Iraq border concerns spur effort to integrate Kurdish and Iraqi Army forces
Kurdish forces are receiving instruction at the Iraqi Army’s training center in what officials call a breakthrough aimed at easing tensions and securing Iraq's vulnerable border with Iran.
Kirkuk, Iraq — In this disputed city, Kurdish forces are being trained by Iraqi Army instructors in what officials call a breakthrough aimed at easing tensions between the two sides and securing Iraq’s vulnerable border with Iran.
The program at the training center on the Kirkuk military base is part of a painstakingly arranged plan by US commanders here to integrate elements of the Kurdish pesh merga – fighters who battled Saddam Hussein’s Iraqi government forces – into the central government’s Iraqi Army.
Border security has taken on heightened importance with the prospect of the US completely withdrawing by the end of next year and increasing acknowledgment that the current Iraqi Army would have a hard time defending the country on its own.
“The Iraqis realize they have to get the Iraqi Army focused on defending the sovereignty of Iraq,” says Lt. Gen. Michael Barbero, the commanding general in charge of training and advising Iraqi security forces. “There is a realization that we have to move on and start doing this and get as far down the road as we can in the next 16 months,” he says in an interview with the Monitor.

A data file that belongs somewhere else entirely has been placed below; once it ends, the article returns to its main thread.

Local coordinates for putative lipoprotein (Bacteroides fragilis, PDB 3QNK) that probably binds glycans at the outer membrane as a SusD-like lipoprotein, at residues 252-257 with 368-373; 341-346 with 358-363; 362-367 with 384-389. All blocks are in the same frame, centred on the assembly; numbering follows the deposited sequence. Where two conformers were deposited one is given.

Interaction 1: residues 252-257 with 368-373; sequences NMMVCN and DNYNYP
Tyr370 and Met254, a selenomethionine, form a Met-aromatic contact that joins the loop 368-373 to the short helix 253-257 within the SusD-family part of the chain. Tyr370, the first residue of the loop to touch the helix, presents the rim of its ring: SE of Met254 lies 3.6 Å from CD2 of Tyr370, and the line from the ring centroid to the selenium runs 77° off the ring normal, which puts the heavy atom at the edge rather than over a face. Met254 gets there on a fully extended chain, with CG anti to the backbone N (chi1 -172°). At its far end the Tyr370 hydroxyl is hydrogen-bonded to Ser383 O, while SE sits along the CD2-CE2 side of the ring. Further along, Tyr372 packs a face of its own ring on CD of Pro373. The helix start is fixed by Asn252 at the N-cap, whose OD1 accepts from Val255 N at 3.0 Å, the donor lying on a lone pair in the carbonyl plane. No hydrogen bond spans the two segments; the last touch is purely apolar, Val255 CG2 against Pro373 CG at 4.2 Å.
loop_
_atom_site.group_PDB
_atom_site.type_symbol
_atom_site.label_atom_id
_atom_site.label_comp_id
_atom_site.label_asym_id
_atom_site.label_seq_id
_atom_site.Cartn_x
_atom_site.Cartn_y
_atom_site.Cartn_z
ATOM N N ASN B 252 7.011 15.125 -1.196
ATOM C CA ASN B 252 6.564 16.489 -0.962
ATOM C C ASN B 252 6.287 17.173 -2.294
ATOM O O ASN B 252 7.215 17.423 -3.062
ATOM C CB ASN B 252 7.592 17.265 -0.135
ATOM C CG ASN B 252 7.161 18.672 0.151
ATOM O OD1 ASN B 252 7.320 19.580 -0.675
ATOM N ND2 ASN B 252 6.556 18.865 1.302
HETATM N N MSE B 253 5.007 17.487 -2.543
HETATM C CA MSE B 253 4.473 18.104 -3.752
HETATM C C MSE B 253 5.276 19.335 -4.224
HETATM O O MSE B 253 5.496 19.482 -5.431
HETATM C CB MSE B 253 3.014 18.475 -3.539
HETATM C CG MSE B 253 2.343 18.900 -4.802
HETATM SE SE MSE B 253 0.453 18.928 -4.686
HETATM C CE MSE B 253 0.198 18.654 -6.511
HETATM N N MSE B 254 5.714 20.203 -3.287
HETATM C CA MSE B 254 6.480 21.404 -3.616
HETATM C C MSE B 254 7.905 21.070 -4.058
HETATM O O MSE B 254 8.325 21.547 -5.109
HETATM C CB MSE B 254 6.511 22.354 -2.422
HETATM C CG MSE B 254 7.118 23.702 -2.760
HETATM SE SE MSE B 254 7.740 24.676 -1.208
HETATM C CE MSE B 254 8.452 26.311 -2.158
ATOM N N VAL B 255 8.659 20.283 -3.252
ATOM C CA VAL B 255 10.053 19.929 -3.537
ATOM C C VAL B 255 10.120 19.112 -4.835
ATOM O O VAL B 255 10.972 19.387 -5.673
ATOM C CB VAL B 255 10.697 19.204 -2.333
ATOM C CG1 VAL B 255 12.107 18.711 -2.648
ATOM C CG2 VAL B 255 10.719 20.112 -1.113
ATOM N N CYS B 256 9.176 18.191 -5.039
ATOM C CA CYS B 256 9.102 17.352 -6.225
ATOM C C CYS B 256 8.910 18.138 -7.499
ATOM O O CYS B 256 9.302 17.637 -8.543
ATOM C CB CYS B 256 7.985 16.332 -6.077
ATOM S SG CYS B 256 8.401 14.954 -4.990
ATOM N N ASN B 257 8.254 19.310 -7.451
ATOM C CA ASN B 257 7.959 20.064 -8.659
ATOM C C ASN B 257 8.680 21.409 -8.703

But it’s Iran, with more than 900 miles of border and a bitter and complicated history with Iraq, that is most worrisome.
“It is a serious concern that this country will try to expand, encroach, unless you have a viable security force to fill that vacuum,” says a senior Iraqi Foreign Ministry official. “We have to fill it, not them.”
Meddling from Iran?
Iraq’s eight-year war with Iran in the 1980s was sparked partly by border issues. US and Iraqi officials say the country, which was home to many of Iraq’s Shiite leaders in exile during Hussein’s regime, meddles in Iraq in a variety of ways, most of them covert.
“There is concern about Iraqi sovereignty,” says General Barbero. “When you have a neighbor that’s trying to exert its influence from here, the way Iran is, it resonates.”
Hundreds of members of the pesh merga Regional Guard deployed along the border are rotating through the training center in Kirkuk to give them the same skills as Iraqi government forces.
In the searing heat on a recent August day, soldiers from a unit near Suleimaniyah in Iraqi Kurdistan sat on bleachers watching an Iraqi Army instructor demonstrate the proper method for dismantling rifles – his commands translated from Arabic to Kurdish.
“According to the law, the regional guard’s duty is protecting the Kurdish region as part of Iraq,” said Gen. Babaker Zebari, the Iraqi Army chief of staff who recently created a furor when he said publicly that the Army would not be ready to defend its borders for another decade. “There must be coordination between the Kurdish government and the Ministry of Defense, and between the Kurdish police and the Ministry of Interior in Baghdad.”